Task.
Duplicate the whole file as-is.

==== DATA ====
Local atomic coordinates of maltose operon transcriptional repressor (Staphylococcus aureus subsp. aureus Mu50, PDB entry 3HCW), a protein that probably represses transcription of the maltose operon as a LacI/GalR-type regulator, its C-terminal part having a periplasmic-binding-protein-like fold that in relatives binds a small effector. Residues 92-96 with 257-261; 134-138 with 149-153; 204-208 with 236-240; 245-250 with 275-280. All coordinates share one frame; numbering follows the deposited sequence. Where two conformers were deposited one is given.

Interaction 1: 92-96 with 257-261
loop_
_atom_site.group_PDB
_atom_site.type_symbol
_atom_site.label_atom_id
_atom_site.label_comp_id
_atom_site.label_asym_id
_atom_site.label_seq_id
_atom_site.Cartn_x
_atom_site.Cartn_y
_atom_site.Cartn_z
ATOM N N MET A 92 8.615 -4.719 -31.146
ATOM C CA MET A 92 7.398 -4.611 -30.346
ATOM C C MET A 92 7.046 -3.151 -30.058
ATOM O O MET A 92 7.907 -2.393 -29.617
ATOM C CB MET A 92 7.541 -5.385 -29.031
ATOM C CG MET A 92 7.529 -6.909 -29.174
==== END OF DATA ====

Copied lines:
Local atomic coordinates of maltose operon transcriptional repressor (Staphylococcus aureus subsp. aureus Mu50, PDB entry 3HCW), a protein that probably represses transcription of the maltose operon as a LacI/GalR-type regulator, its C-terminal part having a periplasmic-binding-protein-like fold that in relatives binds a small effector. Residues 92-96 with 257-261; 134-138 with 149-153; 204-208 with 236-240; 245-250 with 275-280. All coordinates share one frame; numbering follows the deposited sequence. Where two conformers were deposited one is given.

Interaction 1: 92-96 with 257-261
loop_
_atom_site.group_PDB
_atom_site.type_symbol
_atom_site.label_atom_id
_atom_site.label_comp_id
_atom_site.label_asym_id
_atom_site.label_seq_id
_atom_site.Cartn_x
_atom_site.Cartn_y
_atom_site.Cartn_z
ATOM N N MET A 92 8.615 -4.719 -31.146
ATOM C CA MET A 92 7.398 -4.611 -30.346
ATOM C C MET A 92 7.046 -3.151 -30.058
ATOM O O MET A 92 7.907 -2.393 -29.617
ATOM C CB MET A 92 7.541 -5.385 -29.031
ATOM C CG MET A 92 7.529 -6.909 -29.174